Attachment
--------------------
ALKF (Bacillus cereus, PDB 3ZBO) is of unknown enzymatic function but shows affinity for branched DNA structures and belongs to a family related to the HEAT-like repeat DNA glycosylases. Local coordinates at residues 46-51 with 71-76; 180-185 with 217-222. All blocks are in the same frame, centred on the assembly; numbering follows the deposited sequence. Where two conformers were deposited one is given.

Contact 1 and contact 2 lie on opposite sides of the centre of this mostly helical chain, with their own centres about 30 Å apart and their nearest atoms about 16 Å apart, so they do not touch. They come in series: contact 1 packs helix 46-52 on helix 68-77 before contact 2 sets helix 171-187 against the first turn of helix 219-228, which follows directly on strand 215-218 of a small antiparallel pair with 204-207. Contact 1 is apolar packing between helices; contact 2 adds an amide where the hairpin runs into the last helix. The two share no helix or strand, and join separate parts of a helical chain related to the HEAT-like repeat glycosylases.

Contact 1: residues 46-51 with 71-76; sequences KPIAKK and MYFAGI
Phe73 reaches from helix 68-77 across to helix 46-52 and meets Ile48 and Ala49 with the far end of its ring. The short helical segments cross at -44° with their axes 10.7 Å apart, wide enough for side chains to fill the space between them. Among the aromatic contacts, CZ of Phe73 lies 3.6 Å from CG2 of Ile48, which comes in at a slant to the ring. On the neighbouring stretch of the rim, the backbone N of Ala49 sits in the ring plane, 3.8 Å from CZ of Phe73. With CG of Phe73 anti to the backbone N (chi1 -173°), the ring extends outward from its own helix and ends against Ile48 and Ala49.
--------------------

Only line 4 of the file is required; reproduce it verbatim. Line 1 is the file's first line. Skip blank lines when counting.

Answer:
Phe73 reaches from helix 68-77 across to helix 46-52 and meets Ile48 and Ala49 with the far end of its ring. The short helical segments cross at -44° with their axes 10.7 Å apart, wide enough for side chains to fill the space between them. Among the aromatic contacts, CZ of Phe73 lies 3.6 Å from CG2 of Ile48, which comes in at a slant to the ring. On the neighbouring stretch of the rim, the backbone N of Ala49 sits in the ring plane, 3.8 Å from CZ of Phe73. With CG of Phe73 anti to the backbone N (chi1 -173°), the ring extends outward from its own helix and ends against Ile48 and Ala49.